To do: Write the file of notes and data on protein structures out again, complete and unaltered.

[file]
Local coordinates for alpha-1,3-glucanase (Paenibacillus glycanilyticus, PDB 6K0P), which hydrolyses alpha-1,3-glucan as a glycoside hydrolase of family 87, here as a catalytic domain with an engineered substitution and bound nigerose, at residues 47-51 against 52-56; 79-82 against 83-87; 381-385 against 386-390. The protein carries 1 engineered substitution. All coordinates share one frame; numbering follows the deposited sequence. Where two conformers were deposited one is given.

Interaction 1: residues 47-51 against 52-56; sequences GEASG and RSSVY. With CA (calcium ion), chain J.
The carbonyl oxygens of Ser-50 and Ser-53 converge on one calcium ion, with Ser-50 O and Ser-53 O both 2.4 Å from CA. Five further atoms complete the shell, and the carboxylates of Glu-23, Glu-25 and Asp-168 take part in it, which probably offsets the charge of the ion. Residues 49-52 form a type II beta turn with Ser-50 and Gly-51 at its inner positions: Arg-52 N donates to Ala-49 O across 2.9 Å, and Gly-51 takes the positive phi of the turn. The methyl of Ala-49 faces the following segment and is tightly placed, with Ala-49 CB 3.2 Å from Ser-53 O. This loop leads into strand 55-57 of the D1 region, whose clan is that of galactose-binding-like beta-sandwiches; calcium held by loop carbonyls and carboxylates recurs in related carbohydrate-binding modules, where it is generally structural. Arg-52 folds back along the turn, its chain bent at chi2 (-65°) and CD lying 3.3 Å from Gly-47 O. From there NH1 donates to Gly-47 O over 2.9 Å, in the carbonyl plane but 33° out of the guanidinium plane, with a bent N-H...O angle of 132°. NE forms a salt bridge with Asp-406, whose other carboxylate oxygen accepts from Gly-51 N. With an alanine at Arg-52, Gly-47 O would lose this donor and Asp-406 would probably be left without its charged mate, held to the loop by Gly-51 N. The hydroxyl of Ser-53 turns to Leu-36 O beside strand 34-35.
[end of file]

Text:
Local coordinates for alpha-1,3-glucanase (Paenibacillus glycanilyticus, PDB 6K0P), which hydrolyses alpha-1,3-glucan as a glycoside hydrolase of family 87, here as a catalytic domain with an engineered substitution and bound nigerose, at residues 47-51 against 52-56; 79-82 against 83-87; 381-385 against 386-390. The protein carries 1 engineered substitution. All coordinates share one frame; numbering follows the deposited sequence. Where two conformers were deposited one is given.

Interaction 1: residues 47-51 against 52-56; sequences GEASG and RSSVY. With CA (calcium ion), chain J.
The carbonyl oxygens of Ser-50 and Ser-53 converge on one calcium ion, with Ser-50 O and Ser-53 O both 2.4 Å from CA. Five further atoms complete the shell, and the carboxylates of Glu-23, Glu-25 and Asp-168 take part in it, which probably offsets the charge of the ion. Residues 49-52 form a type II beta turn with Ser-50 and Gly-51 at its inner positions: Arg-52 N donates to Ala-49 O across 2.9 Å, and Gly-51 takes the positive phi of the turn. The methyl of Ala-49 faces the following segment and is tightly placed, with Ala-49 CB 3.2 Å from Ser-53 O. This loop leads into strand 55-57 of the D1 region, whose clan is that of galactose-binding-like beta-sandwiches; calcium held by loop carbonyls and carboxylates recurs in related carbohydrate-binding modules, where it is generally structural. Arg-52 folds back along the turn, its chain bent at chi2 (-65°) and CD lying 3.3 Å from Gly-47 O. From there NH1 donates to Gly-47 O over 2.9 Å, in the carbonyl plane but 33° out of the guanidinium plane, with a bent N-H...O angle of 132°. NE forms a salt bridge with Asp-406, whose other carboxylate oxygen accepts from Gly-51 N. With an alanine at Arg-52, Gly-47 O would lose this donor and Asp-406 would probably be left without its charged mate, held to the loop by Gly-51 N. The hydroxyl of Ser-53 turns to Leu-36 O beside strand 34-35.